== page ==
My first contact with Jack and Diane was by email. They were planning a move to Cuenca, were daily readers of CuencaHighLife, and asked if I was willing to answer some occasional questions if the need arose.
“Of course,” I said.
When I asked where they hailed from they replied, “We have already been there. We’ve not settled long enough to make more of an impression than footprints in a long time.” Instead, they were buffeted by the slipstream, searching for a place to call home in a land their families had settled and flourished in for generations.
Their luck ran out and their country discarded them.
You might remember them. Diane was the chatty one who checked your groceries, or recorded your water meter, or maybe drove the school bus. Jack was not so memorable, but he was dapper. He had quite a number of jobs over the years, each, at the time, promising to be “just the ticket,” but, it never worked out.
I learned of their all too common fate, and other stories, from folks whose numbers are far too great to be ignored.
I heard anxious stories of scrimping and saving, oceans of last-minute considerations, and wading against the tide of skeptical friends and neighbors; but I listened more often to tales of dreams. They did all of this and more while carrying less — these refugees seeking a better life.
There is a glaring difference between these refugees and the many sweltering on the U.S. – Mexican border. These were cast aside as surplus by the wealthiest nation on earth, the “shining city upon a hill whose beacon guides freedom-loving people everywhere.”
It is here where most learned over the years to believe that light has wounds, and memory is measured by misgivings; here is where they learned that they are mere chattel, no longer of use.
The nails in their houses of the past slowly rusted into flakes of despair.
I met with Jack and Diane shortly after their arrival. They were already constructing a blockade against perceived injustices in Ecuador — being gouged in the mercado, suffering traffic that would not stop to accommodate them, and most of all, bitter disappointment; contrary to their assumption, many of the locals do not speak English. Jack was the most upset. He said Ecuador was no different than the U.S. His frustrations would occasionally bloom with outbursts and rage.
These two patriotic people from the American Midwest were felled by a culture that came to confuse wage and celebrity with desirability, regardless of cost. They were expelled from a once shining refuge now tarnished to dismiss the necessity of contributions to the arts, and ridicule efforts to cleanse at-risk communities of smearing despair, as useless excesses of time and money. They were deemed unfit to serve a festering society that condoned decades of epidemic grade addiction as it was foisted on the unsuspecting by a machine that profited by the billions.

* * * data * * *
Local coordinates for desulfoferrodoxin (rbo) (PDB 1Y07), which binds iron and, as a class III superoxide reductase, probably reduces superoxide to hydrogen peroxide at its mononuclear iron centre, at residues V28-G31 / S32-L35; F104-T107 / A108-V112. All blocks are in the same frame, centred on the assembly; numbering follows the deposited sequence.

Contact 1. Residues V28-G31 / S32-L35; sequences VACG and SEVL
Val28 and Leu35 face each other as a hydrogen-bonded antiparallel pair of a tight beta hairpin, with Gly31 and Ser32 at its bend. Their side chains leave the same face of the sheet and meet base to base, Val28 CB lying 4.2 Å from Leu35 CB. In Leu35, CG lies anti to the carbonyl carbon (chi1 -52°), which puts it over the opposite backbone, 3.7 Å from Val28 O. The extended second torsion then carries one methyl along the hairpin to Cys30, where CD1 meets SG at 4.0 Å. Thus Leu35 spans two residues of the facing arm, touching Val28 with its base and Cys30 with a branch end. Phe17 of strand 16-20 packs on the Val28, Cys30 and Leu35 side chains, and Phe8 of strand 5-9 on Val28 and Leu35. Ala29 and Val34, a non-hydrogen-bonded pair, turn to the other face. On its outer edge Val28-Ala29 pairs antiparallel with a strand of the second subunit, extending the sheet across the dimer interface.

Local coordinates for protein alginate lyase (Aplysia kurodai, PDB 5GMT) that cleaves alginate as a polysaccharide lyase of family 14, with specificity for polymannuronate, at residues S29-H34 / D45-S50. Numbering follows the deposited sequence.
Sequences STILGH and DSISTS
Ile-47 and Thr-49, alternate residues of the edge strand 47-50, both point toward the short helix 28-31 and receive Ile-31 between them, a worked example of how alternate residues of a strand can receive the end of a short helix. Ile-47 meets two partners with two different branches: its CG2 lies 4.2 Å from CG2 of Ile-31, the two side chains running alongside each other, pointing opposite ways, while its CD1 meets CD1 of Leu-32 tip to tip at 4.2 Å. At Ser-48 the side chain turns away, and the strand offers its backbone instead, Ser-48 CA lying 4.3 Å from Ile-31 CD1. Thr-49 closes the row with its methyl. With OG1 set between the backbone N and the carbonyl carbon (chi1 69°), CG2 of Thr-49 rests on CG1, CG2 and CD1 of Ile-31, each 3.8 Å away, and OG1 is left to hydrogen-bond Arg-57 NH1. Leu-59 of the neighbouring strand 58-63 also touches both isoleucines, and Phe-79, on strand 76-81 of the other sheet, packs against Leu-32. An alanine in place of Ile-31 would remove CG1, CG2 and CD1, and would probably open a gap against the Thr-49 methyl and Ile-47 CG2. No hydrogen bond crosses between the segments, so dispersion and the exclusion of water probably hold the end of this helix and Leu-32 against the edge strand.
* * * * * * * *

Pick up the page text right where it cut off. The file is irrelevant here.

I do not know if Jack and Diane will succeed here. I doubt there are many more places they can wander. But, I do know this; by fortune or an unseen hand, they landed in a country that will embrace and comfort them if they allow it.
The opportunities for personal growth and active community involvement abound in Cuenca and throughout all of Ecuador. Art classes in many permutations exist in neighborhoods and villages throughout the country. Adventure awaits in the Cajas and reassuring symphonic music soothes many an evening from several beautiful concert halls in Cuenca. It is free of charge, compliments of a culture that reveres art, science, and family.
Jack and Diane arrived in a city spiced with fresh energy and simmering a stew of expats from around the world. Those who melt into the arms of this culture will be relieved to find that they are…well, relieved — relieved of a lot of baggage way past its usefulness. The bloated diatribes of the north become jibberish muffled by miles and miles and fresh Andean air
I hope Jack and Diane will find peace here. I hope the memory of a harsh and unforgiving landscape will be replaced in the glow of friends and family. We all deserve this, each and every one of us.
To those fresh to Cuenca, welcome. You arrived at a place where many just like yourself have gathered. They too came to settle into the landscape, and hope to flourish for generations.